The laughter ceases at the sight of the radiant group formed by the embracing Daphnis and Chloé. The group withdraws, taking along Chloé. Daphnis remains, immobile, as if in ecstasy. Then he lies face down in the grass, his face in his hands. Lyceion enters. She notices the young shepherd, approaches, and raises his head, placing her hands over his eyes. Daphnis thinks this is a game of Chloé’s but he recognizes Lyceion and tries to pull away. As though inadvertently, she drops one of her veils. Daphnis picks it up and places it back on her shoulders. She resumes her dance, which, at first more languorous, becomes steadily more animated until the end. Another veil slips to the ground, and is again retrieved by Daphnis. Vexed, she runs off mocking him, leaving the young shepherd very disturbed. Warlike sounds and war cries are heard, coming nearer. In the middle ground, women run across the stage, pursued by pirates. Daphnis thinks of Chloé, perhaps in danger, and runs off to save her. Chloé hastens on in panic, seeking shelter. She throws herself before the altar of the Nymphs, beseeching their protection.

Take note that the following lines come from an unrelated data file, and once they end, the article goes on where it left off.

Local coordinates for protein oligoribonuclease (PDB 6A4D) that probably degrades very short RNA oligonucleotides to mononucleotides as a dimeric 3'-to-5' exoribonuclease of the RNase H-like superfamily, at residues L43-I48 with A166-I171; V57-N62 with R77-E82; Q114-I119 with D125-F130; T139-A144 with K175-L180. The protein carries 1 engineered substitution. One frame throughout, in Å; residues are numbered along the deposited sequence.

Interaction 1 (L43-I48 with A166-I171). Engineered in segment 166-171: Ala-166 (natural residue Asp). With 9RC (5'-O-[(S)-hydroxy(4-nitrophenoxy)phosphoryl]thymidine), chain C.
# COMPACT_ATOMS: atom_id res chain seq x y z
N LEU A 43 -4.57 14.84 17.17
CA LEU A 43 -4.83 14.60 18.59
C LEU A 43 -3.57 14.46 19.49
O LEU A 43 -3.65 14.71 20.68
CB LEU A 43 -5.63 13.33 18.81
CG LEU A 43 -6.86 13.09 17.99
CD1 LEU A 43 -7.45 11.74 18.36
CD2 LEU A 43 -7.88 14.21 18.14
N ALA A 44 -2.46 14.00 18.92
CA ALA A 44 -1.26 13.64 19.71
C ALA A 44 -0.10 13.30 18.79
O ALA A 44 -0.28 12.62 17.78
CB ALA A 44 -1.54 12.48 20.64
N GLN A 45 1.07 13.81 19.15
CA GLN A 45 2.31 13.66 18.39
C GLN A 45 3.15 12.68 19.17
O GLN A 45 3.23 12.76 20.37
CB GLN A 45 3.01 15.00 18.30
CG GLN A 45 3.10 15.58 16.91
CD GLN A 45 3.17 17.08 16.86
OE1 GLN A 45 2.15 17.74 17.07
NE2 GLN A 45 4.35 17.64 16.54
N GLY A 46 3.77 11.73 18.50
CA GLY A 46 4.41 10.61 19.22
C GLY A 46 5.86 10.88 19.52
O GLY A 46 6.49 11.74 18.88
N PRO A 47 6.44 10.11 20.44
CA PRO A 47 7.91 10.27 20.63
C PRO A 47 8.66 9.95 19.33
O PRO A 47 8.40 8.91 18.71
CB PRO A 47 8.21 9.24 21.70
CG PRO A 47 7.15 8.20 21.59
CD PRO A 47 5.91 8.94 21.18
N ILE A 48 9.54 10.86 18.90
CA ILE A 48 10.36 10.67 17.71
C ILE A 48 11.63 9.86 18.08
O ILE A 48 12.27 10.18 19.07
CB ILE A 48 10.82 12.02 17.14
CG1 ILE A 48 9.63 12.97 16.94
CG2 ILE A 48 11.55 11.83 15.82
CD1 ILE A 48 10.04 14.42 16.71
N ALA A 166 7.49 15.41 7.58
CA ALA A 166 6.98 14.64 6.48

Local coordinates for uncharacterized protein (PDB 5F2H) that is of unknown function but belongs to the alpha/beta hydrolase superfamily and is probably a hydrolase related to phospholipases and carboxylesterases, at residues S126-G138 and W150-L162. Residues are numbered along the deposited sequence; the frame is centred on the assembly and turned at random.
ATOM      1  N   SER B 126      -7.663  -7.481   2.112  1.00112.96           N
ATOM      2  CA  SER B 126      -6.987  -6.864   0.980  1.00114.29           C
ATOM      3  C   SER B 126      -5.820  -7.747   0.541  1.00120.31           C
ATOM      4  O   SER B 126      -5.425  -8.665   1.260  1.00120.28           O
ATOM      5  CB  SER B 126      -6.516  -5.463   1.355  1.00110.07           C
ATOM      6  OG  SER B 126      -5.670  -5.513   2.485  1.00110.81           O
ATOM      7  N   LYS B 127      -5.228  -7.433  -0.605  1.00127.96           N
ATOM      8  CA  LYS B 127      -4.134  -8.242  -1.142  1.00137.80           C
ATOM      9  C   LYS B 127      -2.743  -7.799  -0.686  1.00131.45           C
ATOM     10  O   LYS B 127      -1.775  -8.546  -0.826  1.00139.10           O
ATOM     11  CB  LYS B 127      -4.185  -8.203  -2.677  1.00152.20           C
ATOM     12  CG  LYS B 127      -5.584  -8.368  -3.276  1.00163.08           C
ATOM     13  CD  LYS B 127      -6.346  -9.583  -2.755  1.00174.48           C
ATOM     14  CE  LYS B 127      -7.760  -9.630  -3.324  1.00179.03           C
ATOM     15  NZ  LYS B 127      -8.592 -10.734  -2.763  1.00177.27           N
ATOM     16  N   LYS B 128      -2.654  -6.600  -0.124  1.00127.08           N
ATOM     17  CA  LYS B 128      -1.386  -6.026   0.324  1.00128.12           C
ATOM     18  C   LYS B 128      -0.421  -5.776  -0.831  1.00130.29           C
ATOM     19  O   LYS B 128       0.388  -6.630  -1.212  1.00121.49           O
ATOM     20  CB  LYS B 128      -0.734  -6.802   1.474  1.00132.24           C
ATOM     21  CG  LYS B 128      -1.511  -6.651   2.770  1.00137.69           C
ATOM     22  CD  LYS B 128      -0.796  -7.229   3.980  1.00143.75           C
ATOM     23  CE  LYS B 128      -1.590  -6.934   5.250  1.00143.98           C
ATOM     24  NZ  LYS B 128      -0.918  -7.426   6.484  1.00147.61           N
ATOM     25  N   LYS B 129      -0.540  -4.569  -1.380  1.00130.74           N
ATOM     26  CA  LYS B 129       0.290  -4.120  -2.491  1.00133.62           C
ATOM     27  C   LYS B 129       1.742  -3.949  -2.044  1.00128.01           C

A group of brigands burst on stage, capture the girl and carry her off. Daphnis enters looking for Chloé. He discovers on the ground a sandal that she lost in the struggle. Mad with despair, he curses the deities who were unable to protect the girl, and falls swooning at the entrance of the grotto. As night falls, an unnatural light suffuses the landscape. A little flow shines suddenly from the head of one of the statues. The Nymph comes to life and descends from her pedestal, followed by the second and then the third Nymph. They consult together and begin a slow and mysterious dance. They notice Daphnis, bend down and dry his tears. They revive him and lead him toward the large rock, and invoke the god Pan. Gradually the form of the god is outlined. Daphnis prostrates himself in supplication.